[Top][All Lists]

[Date Prev][Date Next][Thread Prev][Thread Next][Date Index][Thread Index]

RE: guided tour suggestions

From: Drew Adams
Subject: RE: guided tour suggestions
Date: Sat, 2 Jun 2007 15:08:12 -0700

> 0. Am I the only one that thinks the parts of the text in <tt> are too
>    small to be legible?  Or are my Firefox fonts screwed up?

They look OK for me, in IE6.0.

> 1. The screenshots on http://www.gnu.org/software/emacs/tour/ are too
>    zoomed out to be legible.  I guess the reason for this is so that
>    the entire Emacs window can be displayed.  I think it would be
>    better if the screenshot images on the main page of the tour are at
>    100% zoom, and cropped so that only the relevant part of the window
>    is seen.  When you click on each image, it should bring you to a
>    bigger imager showing the entire Emacs window.

Generally agree. However, showing full-size screenshots takes a lot more
screen space and so interrupts the reading flow. Show at least some of the
screenshots (e.g. ediff, mail) reduced and uncropped, when it is important
to give an idea of the entire layout (but still let you click to get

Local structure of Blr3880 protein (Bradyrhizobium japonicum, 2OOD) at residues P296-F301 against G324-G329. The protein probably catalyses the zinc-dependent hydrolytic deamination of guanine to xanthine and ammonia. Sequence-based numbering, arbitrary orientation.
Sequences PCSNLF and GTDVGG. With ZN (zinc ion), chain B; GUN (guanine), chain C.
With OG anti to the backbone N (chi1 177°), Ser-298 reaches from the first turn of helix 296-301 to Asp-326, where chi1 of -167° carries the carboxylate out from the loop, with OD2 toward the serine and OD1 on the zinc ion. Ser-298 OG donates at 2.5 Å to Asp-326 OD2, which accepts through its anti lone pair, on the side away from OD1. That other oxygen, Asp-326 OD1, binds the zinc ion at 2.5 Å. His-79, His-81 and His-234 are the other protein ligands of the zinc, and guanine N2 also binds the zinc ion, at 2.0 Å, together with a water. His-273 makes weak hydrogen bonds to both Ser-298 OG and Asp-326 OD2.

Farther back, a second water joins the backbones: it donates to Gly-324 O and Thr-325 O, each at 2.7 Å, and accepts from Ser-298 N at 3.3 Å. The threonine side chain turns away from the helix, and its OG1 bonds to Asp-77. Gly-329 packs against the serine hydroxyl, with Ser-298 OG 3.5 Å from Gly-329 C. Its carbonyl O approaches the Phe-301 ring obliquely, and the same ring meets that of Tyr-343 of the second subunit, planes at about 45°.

* No need for a screenshot to show the grocery list; just print the list.

* The code screenshot should show a language that Emacs newbies might be
familiar with, instead of Emacs Lisp - e.g. C++, Java.

* There could be a *grep* or *compilation* screenshot, perhaps showing
another window with found source code.

* There could be a screenshot showing incremental search. It should be
repeated in the search section.

* The ediff screenshot is very good, but the tiny Ediff frame should be
moved from in front of the other frame, so you can tell it is a frame.

* The dired screenshot could be better, perhaps showing code files in a
project, with an inserted subdir, some marked files, and an interaction in
the minibuffer.

* There could be a screenshot showing Help or Info in use.

* The shell screenshot could lose the quotation - it's confusing here.

* The email screenshot could be better chosen, perhaps.

* I would lose the tetris screenshot. If the point is to show that Emacs has
play activities too, I'd skip this shot. Compared to play things available
elsewhere, this is not very convincing. Better to show a good conversation
with the shrink. I'd skip this stuff altogether, personally.

* Put the hexl screenshot last, if at all.

> 5. In the section on Macros, I think we should recommend the F3 and F4
>    keys new to Emacs 22, since they are easier to use than the old
>    kmacro keys.

No real opinion on that, except that some keyboards don't have function
keys, and some people never leave the home keys. I don't know if there is a
general policy on this.

The section should be called "Keyboard Macros" (or "Recording Interactions"
or some such), however, not Macros.

> Also, I wonder if the tour should mention transient mark mode.  Now
> that font-lock-mode is on by default, transient mark mode is IMHO the
> reigning champion for Feature That Should Be Turned On By Default But
> Isn't.

I agree. In fact, I vote for turning on delete-selection-mode by default.